Two things happened to me recently:
1. I had an interview with Chipotle.
2. I received my first career rejection letter.
I want to talk about the letter.
This wasn’t technically my first rejection letter after college (I was rejected from the Sundance Film Festival as an employee) and probably not the last. However, this is the one that seemed to hit me the hardest. I was rejected by a friend of my parents friend. Someone the woman had known for years. He didn’t directly reject me instead he stated that “they currently did not have any positions that fit my qualifications” or in other words sorry we can’t find anything with your lack of experience.
I know I’m not the most qualified. I just graduated college. I didn’t secure an internship with a public relations firm before I graduated. I did not have a 4.0 GPA and I didn’t realize that this was the path that I wanted to go on until my 3rd/4th year of college. I was referred, shouldn’t that have mattered more than my experience? Shouldn’t there be some “little” position I could get.
Despite what we’re told in college about “job hunting” many millennials still feel entitled to a job after college. They feel they should be rewarded for continuing their education outside of high school (not all but a majority). I hate to say it but I wasn’t any different. It’s easy to forget the level of work it takes to actually secure a job. So when I saw the dreaded sorry come across my email I was brought back to earth. It hit me like a big fat D-. The grade you were given because your professor liked you and didn’t want you to fail. I received a D- because well…I knew someone.
While networking is important to get a career anywhere that should not be what you rely on. Practical experience and knowledge that you can use to differentiates yourself is key. For example in my interview at Chipotle I said that my greatest strength is my ability to stay positive (pretty simple right). That’s not an experience but it definitely differentiated myself from the rest of the team. Not many people can stay positive under any situation. Find what makes you special and sell it. Personally, I don’t think I sold myself in my cover letter that I sent to the company that rejected me.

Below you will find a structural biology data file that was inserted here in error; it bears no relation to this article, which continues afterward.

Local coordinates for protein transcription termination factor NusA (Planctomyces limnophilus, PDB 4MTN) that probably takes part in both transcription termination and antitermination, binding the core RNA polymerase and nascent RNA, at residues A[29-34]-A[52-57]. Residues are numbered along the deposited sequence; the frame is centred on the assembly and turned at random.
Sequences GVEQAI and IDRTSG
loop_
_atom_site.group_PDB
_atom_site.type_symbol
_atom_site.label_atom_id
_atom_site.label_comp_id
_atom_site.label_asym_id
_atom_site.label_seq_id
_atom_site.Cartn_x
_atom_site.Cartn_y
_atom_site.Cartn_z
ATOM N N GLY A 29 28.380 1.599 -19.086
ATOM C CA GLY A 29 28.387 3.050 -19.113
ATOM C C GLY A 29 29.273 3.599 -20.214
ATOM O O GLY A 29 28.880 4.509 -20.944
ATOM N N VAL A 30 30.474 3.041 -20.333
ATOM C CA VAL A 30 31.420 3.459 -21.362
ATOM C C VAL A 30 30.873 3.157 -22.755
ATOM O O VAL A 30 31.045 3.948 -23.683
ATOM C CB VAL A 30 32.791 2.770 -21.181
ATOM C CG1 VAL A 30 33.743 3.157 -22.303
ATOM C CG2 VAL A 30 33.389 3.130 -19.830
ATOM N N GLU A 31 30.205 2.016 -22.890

Also after getting rejected it is always in your best interest to make sure to follow-up and stay in contact. This might sound like common sense but send a follow-up letter/email. If you have an address hand write a letter it makes a better impression because people barely hand write anything anymore. Some companies prefer not to get mail though so if that is the case an email works the same. Follow-up emails can also lead to future jobs. Just because I’m not ready now doesn’t mean I might not be ready in the future.
THERE’S A POSITIVE IN EVERY NEGATIVE
I didn’t get the job and it hurt but honestly it has made me into a better person. Sometimes we forget that rejection is real. Movies always make life after college seem like it is going to be a walk in the park. You graduate, you’ll land the perfect job, move into an amazing apartment and live happily ever after. Well as Beyonce said “The reality is: sometimes you lose. And you’re never too good to lose. You’re never too big to lose. You’re never too smart to lose. It happens.” If Beyonce can lose and get rejected sometimes…I think we all can.
Rejection motivated me to continue my job search which had completely come to a stand still. I sent my resume and cover letter to so many places without considering if I truly met the needs of the company and figured “Hey I should be getting a response soon, I’ll just wait around for a minute”. Then the response came and reminded me that I can lose. Failure is real but it shouldn’t be the thing stopping me and it shouldn’t be stopping you.
Outside of not being offered a position I have been given the opportunity to have a one-on-one conversation about Public Relations, my goals, advice and options. As mentioned there is a positive in every negative. So let’s see where this conversation goes and hopefully I will continue to be pushed in the direction of a career in Public Relations. If not maybe I’ll develop a better understanding of who I am and what I’m meant to be doing.
P.S. If you get a rejection letter don’t worry too much just because you were not qualified for that position doesn’t mean there isn’t a position out there waiting for you. Stay positive job hunters!